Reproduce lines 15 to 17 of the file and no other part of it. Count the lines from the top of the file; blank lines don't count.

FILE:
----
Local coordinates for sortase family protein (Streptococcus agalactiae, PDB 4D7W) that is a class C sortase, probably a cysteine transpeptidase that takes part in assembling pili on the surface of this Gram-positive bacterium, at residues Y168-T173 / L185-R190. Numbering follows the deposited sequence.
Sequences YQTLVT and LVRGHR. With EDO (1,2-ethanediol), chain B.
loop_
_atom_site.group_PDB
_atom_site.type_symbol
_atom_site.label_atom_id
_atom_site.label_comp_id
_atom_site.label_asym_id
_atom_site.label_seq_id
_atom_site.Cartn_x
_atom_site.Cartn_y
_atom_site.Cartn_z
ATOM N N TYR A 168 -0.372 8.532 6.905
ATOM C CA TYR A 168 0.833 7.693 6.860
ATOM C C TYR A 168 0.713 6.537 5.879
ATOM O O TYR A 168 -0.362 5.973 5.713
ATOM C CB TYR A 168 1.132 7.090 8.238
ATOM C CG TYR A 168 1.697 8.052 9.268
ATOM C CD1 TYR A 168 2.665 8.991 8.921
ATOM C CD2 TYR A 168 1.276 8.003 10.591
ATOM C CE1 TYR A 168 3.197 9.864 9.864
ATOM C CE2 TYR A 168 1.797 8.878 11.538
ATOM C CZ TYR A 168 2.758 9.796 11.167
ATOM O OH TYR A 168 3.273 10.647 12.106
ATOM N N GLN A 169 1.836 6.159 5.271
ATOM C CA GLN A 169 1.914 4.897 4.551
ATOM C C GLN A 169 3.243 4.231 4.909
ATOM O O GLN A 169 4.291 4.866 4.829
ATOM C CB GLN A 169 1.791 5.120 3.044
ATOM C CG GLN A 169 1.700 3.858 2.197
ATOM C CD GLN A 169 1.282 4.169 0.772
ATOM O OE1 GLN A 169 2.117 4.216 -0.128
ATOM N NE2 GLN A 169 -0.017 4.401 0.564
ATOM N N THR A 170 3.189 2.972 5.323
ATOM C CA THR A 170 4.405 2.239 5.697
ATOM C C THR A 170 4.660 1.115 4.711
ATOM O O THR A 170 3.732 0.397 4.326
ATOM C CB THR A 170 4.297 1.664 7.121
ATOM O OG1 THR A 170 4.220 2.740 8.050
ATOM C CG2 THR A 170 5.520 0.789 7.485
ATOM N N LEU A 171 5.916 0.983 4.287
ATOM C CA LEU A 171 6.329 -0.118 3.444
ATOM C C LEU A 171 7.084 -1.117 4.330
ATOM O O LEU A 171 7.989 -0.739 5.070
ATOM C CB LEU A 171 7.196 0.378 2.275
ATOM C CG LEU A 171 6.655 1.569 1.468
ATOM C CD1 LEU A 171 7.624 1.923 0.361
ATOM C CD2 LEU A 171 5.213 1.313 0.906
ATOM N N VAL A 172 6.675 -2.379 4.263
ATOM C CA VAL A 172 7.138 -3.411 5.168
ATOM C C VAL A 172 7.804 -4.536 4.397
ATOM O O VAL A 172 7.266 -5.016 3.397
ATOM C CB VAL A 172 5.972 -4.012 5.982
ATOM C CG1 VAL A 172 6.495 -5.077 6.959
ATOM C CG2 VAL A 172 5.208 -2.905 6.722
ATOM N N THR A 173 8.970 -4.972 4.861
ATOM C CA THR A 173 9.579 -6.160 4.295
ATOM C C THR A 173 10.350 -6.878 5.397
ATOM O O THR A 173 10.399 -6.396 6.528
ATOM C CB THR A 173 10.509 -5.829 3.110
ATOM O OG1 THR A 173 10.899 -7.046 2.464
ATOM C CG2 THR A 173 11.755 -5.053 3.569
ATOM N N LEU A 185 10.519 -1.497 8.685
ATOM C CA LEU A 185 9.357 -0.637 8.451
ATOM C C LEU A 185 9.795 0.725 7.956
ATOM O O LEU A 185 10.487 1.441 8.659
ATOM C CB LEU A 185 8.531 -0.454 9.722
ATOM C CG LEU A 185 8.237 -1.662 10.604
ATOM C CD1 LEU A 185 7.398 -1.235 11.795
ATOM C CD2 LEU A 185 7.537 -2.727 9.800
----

ATOM C C TYR A 168 0.713 6.537 5.879
ATOM O O TYR A 168 -0.362 5.973 5.713
ATOM C CB TYR A 168 1.132 7.090 8.238